I will continue to incessantly promote microfinance in the Philippines as a means of alleviating poverty. The late President Cory Aquino was a leading advocate of MFIs through her involvement with the PinoyMe Foundation. I have also been working closely with Dr. Aris Alip, founder and president of the Center for Agriculture and Rural Development (CARD) Inc. (CARD NGO).

CARD NGO started in 1986 as an NGO and has evolved into an outstanding MFI. Several organizations were set up subsequently to support CARD NGO. These organizations, together with CARD NGO, are collectively called CARD Mutually Reinforcing Institutions (CARD MRI). CARD MRI’s major organizations are CARD NGO, CARD Bank, Inc., CARD Mutual Benefit Association, Inc., CARD SME Bank and CARD MRI Development Institute (CMDI).

CARD MRI’s microfinance program comprises credit programs (providing loans to small businesses), Flexible Capital Build Up (a savings mobilization program), micro insurance, Credit with Education (training modules on business, insurance, etc.) and a Microfinance and Health Protection Program.
As of November 2011, CARD MRI already had over 1,300 offices all over the Philippines, 1.4 million active clients and 7.1 million insured persons. As of same date, MRI boasts a total loan portfolio of Php5.9 billion and a remarkable repayment rate of 99.43% while total deposits/capital build up amounted to Php4.1 billion. Its total assets are at Php11.7 billion and total equity/fund balance is at Php2.6 billion.
On my 90th birthday last June, an American investor and philanthropist, Paul Kazarian, generously donated a fund to expand services in basic education and microfinance. The Kazarian Foundation also set aside a second fund for research, education, and training on microfinance to see how their studies can benefit our microfinance industry and to assess how CARD MRI can also help other microfinance organizations abroad.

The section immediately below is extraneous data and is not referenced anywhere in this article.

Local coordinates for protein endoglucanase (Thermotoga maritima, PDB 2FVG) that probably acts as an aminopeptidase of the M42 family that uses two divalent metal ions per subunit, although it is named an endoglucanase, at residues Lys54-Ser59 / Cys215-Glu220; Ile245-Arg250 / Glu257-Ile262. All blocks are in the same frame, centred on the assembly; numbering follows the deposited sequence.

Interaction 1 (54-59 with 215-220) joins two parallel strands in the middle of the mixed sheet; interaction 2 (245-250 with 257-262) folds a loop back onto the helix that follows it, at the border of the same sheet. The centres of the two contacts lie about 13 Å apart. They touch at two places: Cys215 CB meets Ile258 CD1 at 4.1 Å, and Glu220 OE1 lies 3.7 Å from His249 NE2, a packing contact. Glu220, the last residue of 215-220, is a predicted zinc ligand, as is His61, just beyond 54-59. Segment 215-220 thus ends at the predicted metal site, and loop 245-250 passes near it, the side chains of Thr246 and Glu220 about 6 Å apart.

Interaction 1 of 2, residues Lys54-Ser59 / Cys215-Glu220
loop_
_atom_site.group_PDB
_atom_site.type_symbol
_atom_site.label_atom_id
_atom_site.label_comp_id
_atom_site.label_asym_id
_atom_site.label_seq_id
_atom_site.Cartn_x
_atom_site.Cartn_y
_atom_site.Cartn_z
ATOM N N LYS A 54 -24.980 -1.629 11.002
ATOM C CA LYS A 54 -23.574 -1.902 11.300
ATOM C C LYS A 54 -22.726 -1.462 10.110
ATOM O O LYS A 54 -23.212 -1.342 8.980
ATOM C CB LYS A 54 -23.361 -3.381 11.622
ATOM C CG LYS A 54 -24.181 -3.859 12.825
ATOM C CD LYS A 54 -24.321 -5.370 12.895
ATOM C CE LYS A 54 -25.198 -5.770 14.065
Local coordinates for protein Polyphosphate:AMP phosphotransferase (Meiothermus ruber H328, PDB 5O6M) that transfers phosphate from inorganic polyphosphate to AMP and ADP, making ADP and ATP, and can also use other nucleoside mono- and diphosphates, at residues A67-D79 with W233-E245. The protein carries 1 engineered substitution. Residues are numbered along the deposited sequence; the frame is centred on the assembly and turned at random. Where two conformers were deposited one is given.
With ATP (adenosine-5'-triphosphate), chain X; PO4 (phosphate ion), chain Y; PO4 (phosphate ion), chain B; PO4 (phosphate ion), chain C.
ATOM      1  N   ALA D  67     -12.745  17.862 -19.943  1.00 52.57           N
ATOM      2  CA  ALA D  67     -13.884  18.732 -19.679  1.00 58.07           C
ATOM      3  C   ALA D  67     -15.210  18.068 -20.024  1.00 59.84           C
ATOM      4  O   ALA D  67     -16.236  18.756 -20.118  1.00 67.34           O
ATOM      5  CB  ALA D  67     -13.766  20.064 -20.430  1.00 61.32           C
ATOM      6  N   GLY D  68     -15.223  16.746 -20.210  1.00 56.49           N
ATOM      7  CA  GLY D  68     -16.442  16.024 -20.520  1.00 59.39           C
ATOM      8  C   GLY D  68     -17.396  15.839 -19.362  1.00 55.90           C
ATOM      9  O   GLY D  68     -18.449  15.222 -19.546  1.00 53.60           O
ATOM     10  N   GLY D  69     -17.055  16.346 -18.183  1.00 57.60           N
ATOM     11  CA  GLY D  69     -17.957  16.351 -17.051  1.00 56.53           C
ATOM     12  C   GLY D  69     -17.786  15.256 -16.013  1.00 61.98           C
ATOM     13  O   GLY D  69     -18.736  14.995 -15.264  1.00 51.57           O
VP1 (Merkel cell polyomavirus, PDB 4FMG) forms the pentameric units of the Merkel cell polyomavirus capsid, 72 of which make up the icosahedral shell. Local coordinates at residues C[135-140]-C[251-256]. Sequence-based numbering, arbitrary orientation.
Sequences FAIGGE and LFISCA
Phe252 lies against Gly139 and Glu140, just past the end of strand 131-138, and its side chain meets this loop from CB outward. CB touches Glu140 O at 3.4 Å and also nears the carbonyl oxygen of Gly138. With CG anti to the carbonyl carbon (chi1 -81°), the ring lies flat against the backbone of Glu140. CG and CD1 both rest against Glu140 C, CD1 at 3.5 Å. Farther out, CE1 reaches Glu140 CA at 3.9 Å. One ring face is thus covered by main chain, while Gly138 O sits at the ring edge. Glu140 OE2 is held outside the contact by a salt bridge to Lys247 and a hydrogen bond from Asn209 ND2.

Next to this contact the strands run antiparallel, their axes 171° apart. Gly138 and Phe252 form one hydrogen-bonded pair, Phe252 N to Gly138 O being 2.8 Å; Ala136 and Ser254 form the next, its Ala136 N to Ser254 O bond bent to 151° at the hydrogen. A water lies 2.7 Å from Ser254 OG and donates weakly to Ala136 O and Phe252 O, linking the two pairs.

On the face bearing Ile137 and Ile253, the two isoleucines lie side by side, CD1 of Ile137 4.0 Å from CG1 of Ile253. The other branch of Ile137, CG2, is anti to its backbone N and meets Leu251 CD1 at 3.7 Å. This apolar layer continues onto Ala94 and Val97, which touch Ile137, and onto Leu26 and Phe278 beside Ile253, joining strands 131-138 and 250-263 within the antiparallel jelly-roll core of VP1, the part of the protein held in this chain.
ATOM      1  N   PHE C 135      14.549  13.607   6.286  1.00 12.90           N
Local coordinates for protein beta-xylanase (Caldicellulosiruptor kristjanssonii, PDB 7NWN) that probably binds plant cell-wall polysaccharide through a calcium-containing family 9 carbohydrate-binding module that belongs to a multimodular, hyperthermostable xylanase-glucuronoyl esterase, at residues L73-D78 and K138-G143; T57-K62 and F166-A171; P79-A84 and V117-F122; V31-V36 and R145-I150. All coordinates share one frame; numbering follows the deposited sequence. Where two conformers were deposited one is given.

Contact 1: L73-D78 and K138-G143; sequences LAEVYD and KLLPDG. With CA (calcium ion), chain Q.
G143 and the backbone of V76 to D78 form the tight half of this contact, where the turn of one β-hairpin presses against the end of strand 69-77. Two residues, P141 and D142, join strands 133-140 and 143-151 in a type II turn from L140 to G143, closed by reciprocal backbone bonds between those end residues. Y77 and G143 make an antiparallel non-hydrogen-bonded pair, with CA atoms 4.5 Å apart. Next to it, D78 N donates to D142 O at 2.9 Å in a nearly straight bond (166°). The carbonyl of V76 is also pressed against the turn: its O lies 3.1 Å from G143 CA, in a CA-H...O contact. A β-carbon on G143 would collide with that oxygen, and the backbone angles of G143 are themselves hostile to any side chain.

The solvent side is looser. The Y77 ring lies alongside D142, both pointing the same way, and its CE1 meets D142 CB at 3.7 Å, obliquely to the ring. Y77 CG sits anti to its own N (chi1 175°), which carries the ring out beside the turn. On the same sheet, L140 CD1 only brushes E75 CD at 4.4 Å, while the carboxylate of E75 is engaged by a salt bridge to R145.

MFIs like CARD MRI have been contributing to the growth of microfinance in the country. Just last October, a study conducted by the Economist Intelligence Unit ranked the Philippines second overall in having a good microfinance environment (against 54 other developing economies around the world). The Philippine Government was cited for encouraging the “establishment of microfinance banks and the commercialization of the microfinance sector, and has specifically promoted the upgrading of NGOs.”

This is good news indeed, but the real challenge for all of us is how – as a society – we can increase the number of those who are able to expand their microenterprises and become integrated into the mainstream economy. Let us not belittle the financial power of the poor. Their absolute number could make a significant improvement in our economy. To my mind, the real value of microfinance is that it gives hope to many in the midst of despair.

Let me sum up my thoughts on microfinance with this Chinese saying: “Flowers leave some of their fragrance in the hand that bestows them.”
Lending a hand to the poor and encouraging entrepreneurship though microfinance are not just a good deeds; they have an enduring effect on their lives. Perhaps, this can be your New Year’s resolution in 2012.

Guest Columnist Washington SyCip is a retired Partner and the Founder of SGV & Co.

This article is for general information only and is not a substitute for professional advice where the facts and circumstances warrant. The views and opinion expressed above are those of the author and do not necessarily represent the views of SGV & Co.